sftp.cH A D07-Jun-201960.6 KiB2,6062,140

sftp.hH A D14-Dec-20163.3 KiB10255

smult_curve25519_ref.cH A D14-Dec-20166.7 KiB266227

sntrup4591761.cH A D01-Apr-201924.8 KiB1,084708

sntrup4591761.shH A D01-Feb-20192.1 KiB5851

ssh-add.1H A D21-Jan-20196.8 KiB229228

ssh-add.cH A D07-Jun-201919 KiB753627

ssh-agent.1H A D14-Dec-20167.1 KiB232231

ssh-agent.cH A D14-Jun-201933 KiB1,3541,128

ssh-dss.cH A D13-Sep-20185.6 KiB210158

ssh-ecdsa.cH A D21-Jan-20195.5 KiB201149

ssh-ed25519.cH A D14-Dec-20164.2 KiB168134

ssh-gss.hH A D10-Jul-20184.7 KiB14092

ssh-keygen.1H A D21-May-201927.5 KiB941940

ssh-keygen.cH A D07-Jun-201979.7 KiB2,9642,568

ssh-keyscan.1H A D12-Mar-20183.8 KiB159158

ssh-keyscan.cH A D07-Jun-201917.9 KiB810682

ssh-keysign.8H A D14-Dec-20162.9 KiB9493

ssh-keysign.cH A D14-Jun-20198 KiB294216

ssh-pkcs11-client.cH A D21-Jan-20199.7 KiB385321

ssh-pkcs11-helper.8H A D21-Jan-20191.7 KiB6766

ssh-pkcs11-helper.cH A D07-Jun-201910.7 KiB438354

ssh-pkcs11.cH A D17-May-201945.3 KiB1,8121,477

ssh-pkcs11.hH A D21-Jan-20191.5 KiB4120

ssh-rsa.cH A D13-Sep-201811.9 KiB450359

ssh-sandbox.hH A D14-Dec-20161.1 KiB256

ssh-xmss.cH A D28-Feb-20185 KiB193159

ssh.1H A D14-Jun-201944 KiB1,7011,700

ssh.cH A D14-Jun-201961.9 KiB2,1681,668

ssh.hH A D27-Dec-20182.7 KiB10021

ssh2.hH A D14-Dec-20165.7 KiB17578

ssh_api.cH A D21-Jan-201914.5 KiB559443

ssh_api.hH A D10-Apr-20184.3 KiB13831

ssh_configH A D04-Feb-20191.4 KiB4641

ssh_config.5H A D14-Jun-201951.7 KiB1,8341,833

sshbuf-getput-basic.cH A D01-Jun-20179.2 KiB465382

sshbuf-getput-crypto.cH A D21-Jan-20194.5 KiB186145

sshbuf-misc.cH A D14-Dec-20163.5 KiB162129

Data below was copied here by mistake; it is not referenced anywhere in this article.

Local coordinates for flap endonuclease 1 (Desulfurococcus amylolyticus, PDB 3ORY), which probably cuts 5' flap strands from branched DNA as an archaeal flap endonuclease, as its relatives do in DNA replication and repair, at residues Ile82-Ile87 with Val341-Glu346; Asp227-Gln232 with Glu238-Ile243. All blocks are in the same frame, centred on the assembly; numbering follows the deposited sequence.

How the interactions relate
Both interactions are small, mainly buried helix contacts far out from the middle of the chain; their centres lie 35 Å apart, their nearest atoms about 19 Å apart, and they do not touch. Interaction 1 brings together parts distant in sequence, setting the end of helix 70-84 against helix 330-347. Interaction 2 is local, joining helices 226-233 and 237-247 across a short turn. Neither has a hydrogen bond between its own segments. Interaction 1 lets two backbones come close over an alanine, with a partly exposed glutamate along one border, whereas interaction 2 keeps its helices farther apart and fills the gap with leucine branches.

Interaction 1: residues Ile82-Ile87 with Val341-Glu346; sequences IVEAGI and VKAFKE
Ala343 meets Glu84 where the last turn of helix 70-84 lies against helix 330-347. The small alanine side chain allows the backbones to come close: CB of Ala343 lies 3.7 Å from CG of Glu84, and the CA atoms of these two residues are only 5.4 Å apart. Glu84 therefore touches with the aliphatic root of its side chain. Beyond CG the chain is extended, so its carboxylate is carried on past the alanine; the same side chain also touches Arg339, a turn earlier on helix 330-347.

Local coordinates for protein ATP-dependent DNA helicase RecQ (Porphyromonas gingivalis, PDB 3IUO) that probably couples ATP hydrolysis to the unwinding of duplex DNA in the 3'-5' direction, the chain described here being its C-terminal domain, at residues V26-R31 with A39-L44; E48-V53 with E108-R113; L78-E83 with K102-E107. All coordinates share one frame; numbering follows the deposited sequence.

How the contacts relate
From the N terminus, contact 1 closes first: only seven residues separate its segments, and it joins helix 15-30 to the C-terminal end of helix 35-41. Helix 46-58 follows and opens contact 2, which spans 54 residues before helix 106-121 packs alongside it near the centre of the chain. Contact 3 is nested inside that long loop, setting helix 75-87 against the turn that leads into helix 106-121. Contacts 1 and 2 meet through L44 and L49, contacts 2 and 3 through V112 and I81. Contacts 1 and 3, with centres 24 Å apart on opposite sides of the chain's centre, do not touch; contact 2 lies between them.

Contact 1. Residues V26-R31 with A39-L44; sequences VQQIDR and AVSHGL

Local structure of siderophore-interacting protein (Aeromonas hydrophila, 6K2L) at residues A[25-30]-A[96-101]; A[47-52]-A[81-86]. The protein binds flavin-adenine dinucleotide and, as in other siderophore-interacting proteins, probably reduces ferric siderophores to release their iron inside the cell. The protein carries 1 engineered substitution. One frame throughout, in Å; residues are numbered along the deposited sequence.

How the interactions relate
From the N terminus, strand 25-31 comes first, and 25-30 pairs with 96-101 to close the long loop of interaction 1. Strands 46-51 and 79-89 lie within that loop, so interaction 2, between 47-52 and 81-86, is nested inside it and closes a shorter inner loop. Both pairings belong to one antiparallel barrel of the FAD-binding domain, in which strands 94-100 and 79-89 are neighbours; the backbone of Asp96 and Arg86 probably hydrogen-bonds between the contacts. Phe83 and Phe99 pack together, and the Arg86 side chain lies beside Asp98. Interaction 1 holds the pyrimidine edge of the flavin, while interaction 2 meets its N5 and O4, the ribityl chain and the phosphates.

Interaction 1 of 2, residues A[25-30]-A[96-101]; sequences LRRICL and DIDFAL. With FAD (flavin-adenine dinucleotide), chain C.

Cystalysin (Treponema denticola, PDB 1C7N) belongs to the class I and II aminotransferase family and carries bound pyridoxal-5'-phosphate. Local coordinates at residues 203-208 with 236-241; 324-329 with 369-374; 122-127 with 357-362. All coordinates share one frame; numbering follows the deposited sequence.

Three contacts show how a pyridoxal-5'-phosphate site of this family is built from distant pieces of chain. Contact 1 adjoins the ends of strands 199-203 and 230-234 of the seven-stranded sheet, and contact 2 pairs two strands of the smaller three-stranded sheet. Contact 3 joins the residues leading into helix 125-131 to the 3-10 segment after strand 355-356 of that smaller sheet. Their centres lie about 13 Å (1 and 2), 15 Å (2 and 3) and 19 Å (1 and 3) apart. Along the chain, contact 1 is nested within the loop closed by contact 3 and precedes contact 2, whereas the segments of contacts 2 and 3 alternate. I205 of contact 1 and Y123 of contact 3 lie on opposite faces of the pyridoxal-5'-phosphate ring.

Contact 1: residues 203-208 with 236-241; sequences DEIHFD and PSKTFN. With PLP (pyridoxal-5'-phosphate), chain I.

sshbuf.cH A D16-Nov-20189 KiB403314

sshbuf.hH A D21-Jan-201911.5 KiB347161

sshconnect.cH A D08-May-201940.3 KiB1,4311,111

sshconnect.hH A D20-Jan-20192.2 KiB5620

sshconnect2.cH A D07-Jun-201960 KiB2,1871,753

sshd.8H A D26-Jul-201830.6 KiB994993

sshd.cH A D07-Jun-201962.2 KiB2,3221,660

sshd_configH A D10-Apr-20183 KiB11793

sshd_config.5H A D14-Jun-201950 KiB1,8211,820

ssherr.cH A D03-Jul-20185 KiB148129

ssherr.hH A D03-Jul-20183.3 KiB8863

sshkey-xmss.cH A D10-Jul-201828.2 KiB1,056919

sshkey-xmss.hH A D26-Feb-20182.9 KiB5728

sshkey.cH A D20-May-2019102 KiB4,1313,604

sshkey.hH A D21-Jan-201910.1 KiB279214

sshlogin.cH A D10-Jul-20185.2 KiB17196

sshlogin.hH A D14-Dec-2016935 248

sshpty.cH A D15-Feb-20185.6 KiB230162

sshpty.hH A D14-Dec-20161 KiB2910

sshtty.cH A D14-Dec-20162.9 KiB9752

survey.sh.inH A D14-Dec-20161.7 KiB7049

ttymodes.cH A D10-Jul-201810.1 KiB457334

ttymodes.hH A D01-May-20174.9 KiB170104

uidswap.cH A D19-Jul-20187.1 KiB237156

uidswap.hH A D19-Jul-2018680 183

umac.cH A D10-Apr-201844.9 KiB1,283769

umac.hH A D07-Jun-20194.6 KiB13042

umac128.cH A D09-Feb-2018274 117

utf8.cH A D22-Aug-20188.1 KiB341228

utf8.hH A D14-Dec-20161.2 KiB268